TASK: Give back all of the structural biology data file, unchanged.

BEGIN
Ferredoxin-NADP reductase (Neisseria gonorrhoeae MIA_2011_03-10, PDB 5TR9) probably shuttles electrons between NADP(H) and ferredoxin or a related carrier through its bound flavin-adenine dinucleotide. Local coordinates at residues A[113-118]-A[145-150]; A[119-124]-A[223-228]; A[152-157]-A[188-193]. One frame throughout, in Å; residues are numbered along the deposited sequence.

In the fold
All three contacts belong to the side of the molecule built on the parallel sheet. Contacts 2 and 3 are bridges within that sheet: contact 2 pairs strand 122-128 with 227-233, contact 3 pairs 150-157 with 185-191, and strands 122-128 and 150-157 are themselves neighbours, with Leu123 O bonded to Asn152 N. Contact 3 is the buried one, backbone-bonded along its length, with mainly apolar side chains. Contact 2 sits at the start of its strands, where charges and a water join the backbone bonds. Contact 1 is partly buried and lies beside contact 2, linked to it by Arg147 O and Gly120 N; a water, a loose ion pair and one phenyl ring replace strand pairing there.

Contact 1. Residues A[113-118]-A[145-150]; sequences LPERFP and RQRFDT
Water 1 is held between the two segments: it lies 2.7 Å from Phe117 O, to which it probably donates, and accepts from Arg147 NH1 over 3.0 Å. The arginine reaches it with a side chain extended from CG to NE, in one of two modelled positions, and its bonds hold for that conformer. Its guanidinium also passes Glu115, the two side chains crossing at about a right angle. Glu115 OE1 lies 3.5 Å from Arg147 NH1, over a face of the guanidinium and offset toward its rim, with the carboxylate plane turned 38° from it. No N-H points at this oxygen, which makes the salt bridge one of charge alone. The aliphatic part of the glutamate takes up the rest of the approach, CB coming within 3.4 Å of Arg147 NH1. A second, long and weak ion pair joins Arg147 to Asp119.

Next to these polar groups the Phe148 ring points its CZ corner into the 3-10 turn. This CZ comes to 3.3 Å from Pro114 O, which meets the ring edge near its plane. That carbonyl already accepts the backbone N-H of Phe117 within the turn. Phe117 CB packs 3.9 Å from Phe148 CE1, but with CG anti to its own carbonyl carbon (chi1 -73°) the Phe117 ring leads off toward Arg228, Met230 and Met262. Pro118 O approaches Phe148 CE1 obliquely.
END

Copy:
Ferredoxin-NADP reductase (Neisseria gonorrhoeae MIA_2011_03-10, PDB 5TR9) probably shuttles electrons between NADP(H) and ferredoxin or a related carrier through its bound flavin-adenine dinucleotide. Local coordinates at residues A[113-118]-A[145-150]; A[119-124]-A[223-228]; A[152-157]-A[188-193]. One frame throughout, in Å; residues are numbered along the deposited sequence.

In the fold
All three contacts belong to the side of the molecule built on the parallel sheet. Contacts 2 and 3 are bridges within that sheet: contact 2 pairs strand 122-128 with 227-233, contact 3 pairs 150-157 with 185-191, and strands 122-128 and 150-157 are themselves neighbours, with Leu123 O bonded to Asn152 N. Contact 3 is the buried one, backbone-bonded along its length, with mainly apolar side chains. Contact 2 sits at the start of its strands, where charges and a water join the backbone bonds. Contact 1 is partly buried and lies beside contact 2, linked to it by Arg147 O and Gly120 N; a water, a loose ion pair and one phenyl ring replace strand pairing there.

Contact 1. Residues A[113-118]-A[145-150]; sequences LPERFP and RQRFDT
Water 1 is held between the two segments: it lies 2.7 Å from Phe117 O, to which it probably donates, and accepts from Arg147 NH1 over 3.0 Å. The arginine reaches it with a side chain extended from CG to NE, in one of two modelled positions, and its bonds hold for that conformer. Its guanidinium also passes Glu115, the two side chains crossing at about a right angle. Glu115 OE1 lies 3.5 Å from Arg147 NH1, over a face of the guanidinium and offset toward its rim, with the carboxylate plane turned 38° from it. No N-H points at this oxygen, which makes the salt bridge one of charge alone. The aliphatic part of the glutamate takes up the rest of the approach, CB coming within 3.4 Å of Arg147 NH1. A second, long and weak ion pair joins Arg147 to Asp119.

Next to these polar groups the Phe148 ring points its CZ corner into the 3-10 turn. This CZ comes to 3.3 Å from Pro114 O, which meets the ring edge near its plane. That carbonyl already accepts the backbone N-H of Phe117 within the turn. Phe117 CB packs 3.9 Å from Phe148 CE1, but with CG anti to its own carbonyl carbon (chi1 -73°) the Phe117 ring leads off toward Arg228, Met230 and Met262. Pro118 O approaches Phe148 CE1 obliquely.